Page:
Although the border to outer space lies only about 100
km from us, getting there and staying there remains
extremely difficult and expensive.
It was realized early on that rockets would be needed
for space travel since they carry their own oxidizers
into the airless void. Furthermore, if a rocket could
throw away fuel and oxiders tanks when they are empty,
reaching orbit with a reasonable payload gets much easier.
The staged, expendable rocket thus became the key enabler
for space exploration. However, throwing away most of
a complex vehicle, which can cost as much as $100million,
after only one use is obviously a major drawback.
If a launcher could be totally reusable, just like
a jet airliner, it would seem obvious that costs of
reaching space (currently about$10000 per kg) should
However, the Space Shuttle, despite being semi-reusable,
actually costs more per kg than expendables. About 10000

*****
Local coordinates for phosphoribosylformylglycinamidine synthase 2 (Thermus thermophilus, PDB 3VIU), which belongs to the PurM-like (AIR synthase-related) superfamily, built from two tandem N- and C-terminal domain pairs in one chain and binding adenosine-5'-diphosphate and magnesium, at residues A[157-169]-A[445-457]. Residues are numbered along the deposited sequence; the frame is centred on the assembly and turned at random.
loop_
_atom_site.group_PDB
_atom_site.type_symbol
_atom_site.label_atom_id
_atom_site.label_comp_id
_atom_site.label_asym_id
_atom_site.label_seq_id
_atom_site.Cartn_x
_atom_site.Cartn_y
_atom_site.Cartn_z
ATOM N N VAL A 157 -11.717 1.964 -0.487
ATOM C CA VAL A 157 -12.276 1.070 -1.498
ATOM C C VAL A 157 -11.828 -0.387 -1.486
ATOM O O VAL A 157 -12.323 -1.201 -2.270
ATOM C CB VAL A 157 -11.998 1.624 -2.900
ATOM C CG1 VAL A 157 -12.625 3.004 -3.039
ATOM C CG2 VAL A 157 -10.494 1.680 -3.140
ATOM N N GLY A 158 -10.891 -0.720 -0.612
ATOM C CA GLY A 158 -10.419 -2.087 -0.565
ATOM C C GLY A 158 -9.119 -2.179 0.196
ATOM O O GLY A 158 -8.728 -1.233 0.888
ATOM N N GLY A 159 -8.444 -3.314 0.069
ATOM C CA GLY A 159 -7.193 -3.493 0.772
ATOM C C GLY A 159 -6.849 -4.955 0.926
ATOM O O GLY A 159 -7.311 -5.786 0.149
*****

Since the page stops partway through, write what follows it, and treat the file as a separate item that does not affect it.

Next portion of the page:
people are needed to maintain and refurbish a shuttle
after every flight. The shuttles were once predicted
to fly 50 times a year but in fact, only about 6-8 flights
per year are practical. (Pressure to increase the flight
rate led indirectly to the Challenger
So clearly, reusability alone will not reduce flight
costs. It must be produced by a robust platform that
requires low operating costs and minimal refurbishment
between flights. A commercial firm must also ensure
that development costs can be covered by operational
Attempts to develop reusable launch vehicles (RLV)
continue with private companies and at NASA (see the
Countdown and RLV
News sections.) Alternatively, low
cost expendable launch vehicles (ELV) are
also being pursued.
Virtually everyone agrees that at a very high flight
rate, reusables are vastly superior to ELV's. However,
at current launch rates, ELV proponents believe the
development costs of a RLV could never be recovered.
RLV proponents counter that lowering costs will inspire
many new applications and these will in turn drive the
launch rate higher.